According to Everyday Feminism, this is a common reaction:
In instances when women speak out against being treated as objects, some men build resentment – because they feel like women aren’t operating in their roles correctly.
This is largely why so many men take rejection so harshly. They feel like failures, because their role is to be proactive and pursue women, and when they’re told “no,” it’s a rejection of their manhood. Since they don’t realize that they’ve been taught toxic ideas from a young age, they believe that women are the ones to blame for not following a script. In reality, it’s due to our culture reinforcing damaging stereotypes that hurt everybody in the end.
Kudos to the rare man who will apologize. I’ve encountered this specimen and he does exist, which gives me hope for our species.
Are We All Just Objectifying Each Other?
We’re all taught in elementary school to ‘treat others how you want to be treated,’ yet when it comes to social media, this lesson is often lost, regardless of gender.
- Survivors of all genders are often disrespected and disbelieved — and why? Because it makes someone feel better to what, fling accusations at them?
- LGBTQ are made fun of simply for existing because others are uncomfortable.
- Racism and anti-Semitism are rampant.
- People accuse every Muslim of being a terrorist.
Where is the respect? Is anyone listening to anyone else?
By objectifying each other as one-dimensional beings, instead of humans with brains, thoughts, and feelings, we do ourselves a disservice. It may be a lot to ask, but the next time you feel the need to lash out at someone on social media who disagrees with you, take a step back and remember: this is a living, breathing person with a pulse.
They may be a troll, they might even be an awful person undeserving of our attention, and sometimes the best reply is no reply at all (I often don’t respond to trolls or flamers because I value my time and emotional energy too much). The question here is: Are we objectifying them right back?
Maybe we’ll all guilty of objectification and don’t even realize it. I don’t have the answers, only the questions.
What do you think? Please share your thoughts below.
Norah Colvin saysJuly 5, 2017 at 8:29 am
Great post, Rachel. I totally agree. Well said. Thanks for saying it.
Rachel Thompson saysJuly 12, 2017 at 8:18 pm
Thank you, Norah! xx
Kathy Morelli saysJuly 6, 2017 at 8:15 am
Great post. Interesting analysis. I;d love to read the while study. I mean, c’mon, we ALL have a lower brain emotional reaction FIRST as that is HOW our brains are built ..thalamus sorts incoming sensations to lower brain first routed but at same time to cognitive centers millisecond slower…so then in that millisecond, we get our human response ..the thoughtful response, the social inhibitory response.. so OF COURSE men can help it,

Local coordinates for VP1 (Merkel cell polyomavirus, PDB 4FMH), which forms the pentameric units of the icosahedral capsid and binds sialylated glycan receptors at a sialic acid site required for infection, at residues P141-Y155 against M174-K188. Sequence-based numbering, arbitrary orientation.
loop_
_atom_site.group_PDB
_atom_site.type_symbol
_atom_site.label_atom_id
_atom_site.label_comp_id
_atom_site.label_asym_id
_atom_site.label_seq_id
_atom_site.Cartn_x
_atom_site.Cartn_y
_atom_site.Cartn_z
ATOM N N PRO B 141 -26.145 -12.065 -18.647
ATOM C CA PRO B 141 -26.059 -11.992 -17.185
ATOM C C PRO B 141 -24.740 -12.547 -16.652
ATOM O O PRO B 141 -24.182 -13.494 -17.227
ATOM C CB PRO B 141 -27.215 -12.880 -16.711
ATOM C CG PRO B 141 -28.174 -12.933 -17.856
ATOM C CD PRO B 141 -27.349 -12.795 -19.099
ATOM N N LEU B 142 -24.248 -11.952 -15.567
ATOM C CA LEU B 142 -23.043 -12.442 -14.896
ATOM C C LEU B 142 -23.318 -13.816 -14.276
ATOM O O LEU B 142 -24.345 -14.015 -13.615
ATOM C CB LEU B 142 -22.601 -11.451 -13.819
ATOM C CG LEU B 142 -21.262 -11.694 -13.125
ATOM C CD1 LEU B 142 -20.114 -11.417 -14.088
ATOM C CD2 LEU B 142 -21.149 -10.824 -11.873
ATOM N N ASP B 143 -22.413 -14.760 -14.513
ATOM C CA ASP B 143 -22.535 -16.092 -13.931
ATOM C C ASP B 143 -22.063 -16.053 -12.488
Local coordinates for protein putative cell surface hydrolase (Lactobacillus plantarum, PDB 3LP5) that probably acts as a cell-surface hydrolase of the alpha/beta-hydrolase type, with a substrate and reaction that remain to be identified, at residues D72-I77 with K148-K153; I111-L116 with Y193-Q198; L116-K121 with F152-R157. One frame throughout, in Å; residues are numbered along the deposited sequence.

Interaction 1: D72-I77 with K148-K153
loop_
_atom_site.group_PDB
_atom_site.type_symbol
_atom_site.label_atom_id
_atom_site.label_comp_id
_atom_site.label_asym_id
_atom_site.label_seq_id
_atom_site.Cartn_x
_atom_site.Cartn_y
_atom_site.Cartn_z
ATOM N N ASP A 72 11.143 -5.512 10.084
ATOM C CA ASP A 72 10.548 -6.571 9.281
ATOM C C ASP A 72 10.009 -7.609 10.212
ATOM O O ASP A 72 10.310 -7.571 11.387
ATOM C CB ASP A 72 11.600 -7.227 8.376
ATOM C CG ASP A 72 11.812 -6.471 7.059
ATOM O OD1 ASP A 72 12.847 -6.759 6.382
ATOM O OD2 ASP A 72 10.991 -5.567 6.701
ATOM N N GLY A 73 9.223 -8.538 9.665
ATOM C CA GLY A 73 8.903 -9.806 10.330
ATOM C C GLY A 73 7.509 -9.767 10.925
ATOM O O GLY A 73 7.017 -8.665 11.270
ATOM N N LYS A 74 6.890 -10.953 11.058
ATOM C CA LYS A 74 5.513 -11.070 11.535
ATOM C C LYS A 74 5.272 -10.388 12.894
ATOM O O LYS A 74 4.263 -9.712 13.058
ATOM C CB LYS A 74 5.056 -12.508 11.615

seems researchers need to be called on bullshit to me…wink …lol
Rachel Thompson saysJuly 12, 2017 at 8:21 pm
Hi, Kathy! I linked to the study in the post — here’s the link again (easy to miss): https://www.ncbi.nlm.nih.gov/pmc/articles/PMC3801174/
I definitely agree: we react on an instinctual, visceral level, male or female. Thankfully, brains take over via socialization. So bullshit or not, brain scans show different chemicals for men and women in response to various stimuli.
Either way, it explains A LOT.
Andrea saysJuly 10, 2017 at 5:27 am
If men initially process sexual attractiveness at such a primitive level, I find myself wondering if they also experience reasonable rejection of their predatory/objectifying responses as an affront to survival. I’m also thinking about dehumanization the precedes assault and/or murder.
On a practical level, however, I do a fair amount of blocking… my quick version of STFU.
Thanks for an excellent post. I’ll share with the SA advocacy group I work with.
Rachel Thompson saysJuly 12, 2017 at 8:23 pm
Good question, Andrea, and I couldn’t answer that. I imagine you could find the answer somewhere if you Googled long enough or interviewed an expert in psychology maybe? IDK.
Thank you for your kind words. Sending healing hugs.
Stewart saysJuly 24, 2017 at 7:46 pm
Great post …
men have a long way to go But I do believe we are getting it slowly. As I am Introvert and I don’t really have eney guy friends that I hang out with on a regular basis tho
Once a week I do go out with my friends ,our meet its usually co ed this is were I have seen that kind of respect between young and old
This is the sad part I have see lots of it on social media and out and about as you have pointed out in your post as well.
Thanks great read and totally agree and I am a guy.